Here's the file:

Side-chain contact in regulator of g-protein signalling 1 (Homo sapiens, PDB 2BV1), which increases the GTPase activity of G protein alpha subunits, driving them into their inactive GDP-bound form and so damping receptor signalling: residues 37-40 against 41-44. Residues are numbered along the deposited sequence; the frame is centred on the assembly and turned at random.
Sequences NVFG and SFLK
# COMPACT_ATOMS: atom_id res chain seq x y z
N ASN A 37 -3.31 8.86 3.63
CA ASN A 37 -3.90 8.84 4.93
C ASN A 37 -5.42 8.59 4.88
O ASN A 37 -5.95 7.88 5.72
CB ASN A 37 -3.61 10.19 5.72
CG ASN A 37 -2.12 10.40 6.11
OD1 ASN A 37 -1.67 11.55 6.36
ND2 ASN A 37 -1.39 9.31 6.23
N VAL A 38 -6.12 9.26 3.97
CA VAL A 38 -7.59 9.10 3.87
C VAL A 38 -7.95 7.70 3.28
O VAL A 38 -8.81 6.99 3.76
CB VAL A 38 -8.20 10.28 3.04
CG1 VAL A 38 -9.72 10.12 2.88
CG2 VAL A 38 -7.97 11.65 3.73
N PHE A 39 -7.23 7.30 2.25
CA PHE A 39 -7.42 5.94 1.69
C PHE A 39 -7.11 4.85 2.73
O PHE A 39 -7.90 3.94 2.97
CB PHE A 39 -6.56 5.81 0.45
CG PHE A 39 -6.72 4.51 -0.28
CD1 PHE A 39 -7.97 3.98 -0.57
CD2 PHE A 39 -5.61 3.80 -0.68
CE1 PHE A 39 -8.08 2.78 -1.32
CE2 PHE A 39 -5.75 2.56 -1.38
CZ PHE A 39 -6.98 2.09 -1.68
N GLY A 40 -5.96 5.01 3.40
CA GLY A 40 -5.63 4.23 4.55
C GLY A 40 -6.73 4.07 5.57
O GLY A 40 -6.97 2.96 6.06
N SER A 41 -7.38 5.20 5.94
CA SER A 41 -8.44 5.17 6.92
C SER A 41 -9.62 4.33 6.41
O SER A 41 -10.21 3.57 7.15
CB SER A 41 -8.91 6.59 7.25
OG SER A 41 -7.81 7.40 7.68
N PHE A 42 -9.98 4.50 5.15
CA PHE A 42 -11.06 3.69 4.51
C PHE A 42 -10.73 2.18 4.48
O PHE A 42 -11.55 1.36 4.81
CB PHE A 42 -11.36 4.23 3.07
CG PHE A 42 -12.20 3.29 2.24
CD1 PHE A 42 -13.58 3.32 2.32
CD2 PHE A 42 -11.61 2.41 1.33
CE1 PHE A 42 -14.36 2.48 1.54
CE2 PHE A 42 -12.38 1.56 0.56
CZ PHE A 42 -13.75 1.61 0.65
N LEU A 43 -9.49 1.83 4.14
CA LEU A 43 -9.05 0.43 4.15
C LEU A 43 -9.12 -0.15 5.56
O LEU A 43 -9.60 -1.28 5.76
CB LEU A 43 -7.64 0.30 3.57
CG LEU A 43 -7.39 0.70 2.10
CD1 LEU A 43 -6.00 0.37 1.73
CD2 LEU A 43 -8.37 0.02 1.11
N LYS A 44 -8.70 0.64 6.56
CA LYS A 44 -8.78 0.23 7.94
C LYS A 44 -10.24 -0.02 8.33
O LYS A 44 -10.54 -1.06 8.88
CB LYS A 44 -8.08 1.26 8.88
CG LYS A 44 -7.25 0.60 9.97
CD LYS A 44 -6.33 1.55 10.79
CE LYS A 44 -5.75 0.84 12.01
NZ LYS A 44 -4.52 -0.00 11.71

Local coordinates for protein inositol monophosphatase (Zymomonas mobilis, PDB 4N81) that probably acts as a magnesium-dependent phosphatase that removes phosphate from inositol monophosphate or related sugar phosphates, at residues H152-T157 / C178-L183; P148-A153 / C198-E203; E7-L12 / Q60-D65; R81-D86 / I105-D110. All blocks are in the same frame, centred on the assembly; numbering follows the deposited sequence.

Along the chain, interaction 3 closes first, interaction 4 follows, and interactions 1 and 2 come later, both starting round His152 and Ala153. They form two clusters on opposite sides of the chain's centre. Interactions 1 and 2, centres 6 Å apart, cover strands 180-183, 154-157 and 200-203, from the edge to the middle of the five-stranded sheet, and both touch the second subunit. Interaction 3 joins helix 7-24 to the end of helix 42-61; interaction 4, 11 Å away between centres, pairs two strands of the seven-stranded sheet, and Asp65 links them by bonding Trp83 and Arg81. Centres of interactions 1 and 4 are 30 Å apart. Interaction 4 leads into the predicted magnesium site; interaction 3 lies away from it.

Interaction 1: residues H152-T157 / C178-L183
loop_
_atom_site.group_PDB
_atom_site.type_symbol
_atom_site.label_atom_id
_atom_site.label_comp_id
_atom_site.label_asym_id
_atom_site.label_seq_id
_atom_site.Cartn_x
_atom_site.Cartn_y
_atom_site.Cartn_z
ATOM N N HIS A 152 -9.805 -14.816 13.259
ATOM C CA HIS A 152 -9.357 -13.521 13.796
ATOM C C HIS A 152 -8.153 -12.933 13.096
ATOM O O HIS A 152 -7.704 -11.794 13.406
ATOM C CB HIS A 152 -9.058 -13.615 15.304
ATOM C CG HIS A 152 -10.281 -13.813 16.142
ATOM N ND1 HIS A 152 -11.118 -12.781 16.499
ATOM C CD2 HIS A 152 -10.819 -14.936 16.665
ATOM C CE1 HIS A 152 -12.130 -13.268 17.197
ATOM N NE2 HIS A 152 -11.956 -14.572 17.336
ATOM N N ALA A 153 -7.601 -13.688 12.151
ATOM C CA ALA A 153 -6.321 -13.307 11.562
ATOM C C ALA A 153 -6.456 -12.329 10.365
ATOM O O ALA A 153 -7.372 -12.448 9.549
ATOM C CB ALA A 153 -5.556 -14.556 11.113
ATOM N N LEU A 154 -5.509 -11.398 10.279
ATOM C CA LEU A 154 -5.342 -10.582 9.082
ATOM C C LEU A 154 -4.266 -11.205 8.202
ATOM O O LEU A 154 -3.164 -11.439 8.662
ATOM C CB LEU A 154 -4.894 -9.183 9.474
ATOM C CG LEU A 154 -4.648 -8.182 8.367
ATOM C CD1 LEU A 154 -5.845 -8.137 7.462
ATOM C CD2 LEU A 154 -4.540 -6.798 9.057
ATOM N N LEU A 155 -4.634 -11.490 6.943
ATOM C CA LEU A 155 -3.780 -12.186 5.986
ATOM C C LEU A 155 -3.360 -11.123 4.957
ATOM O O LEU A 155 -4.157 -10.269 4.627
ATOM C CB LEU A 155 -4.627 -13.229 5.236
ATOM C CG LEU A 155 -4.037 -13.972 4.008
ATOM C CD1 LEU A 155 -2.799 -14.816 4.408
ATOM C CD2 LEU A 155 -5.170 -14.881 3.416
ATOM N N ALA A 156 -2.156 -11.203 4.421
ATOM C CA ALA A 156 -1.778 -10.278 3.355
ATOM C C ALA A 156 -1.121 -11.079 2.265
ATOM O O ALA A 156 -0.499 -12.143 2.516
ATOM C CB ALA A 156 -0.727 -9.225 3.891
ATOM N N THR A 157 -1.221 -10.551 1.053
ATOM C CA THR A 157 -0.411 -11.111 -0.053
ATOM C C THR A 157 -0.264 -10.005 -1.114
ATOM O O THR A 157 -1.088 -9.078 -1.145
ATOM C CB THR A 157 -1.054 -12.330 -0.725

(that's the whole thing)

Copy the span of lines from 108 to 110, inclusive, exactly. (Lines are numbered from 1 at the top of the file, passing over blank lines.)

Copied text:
ATOM C CB LEU A 155 -4.627 -13.229 5.236
ATOM C CG LEU A 155 -4.037 -13.972 4.008
ATOM C CD1 LEU A 155 -2.799 -14.816 4.408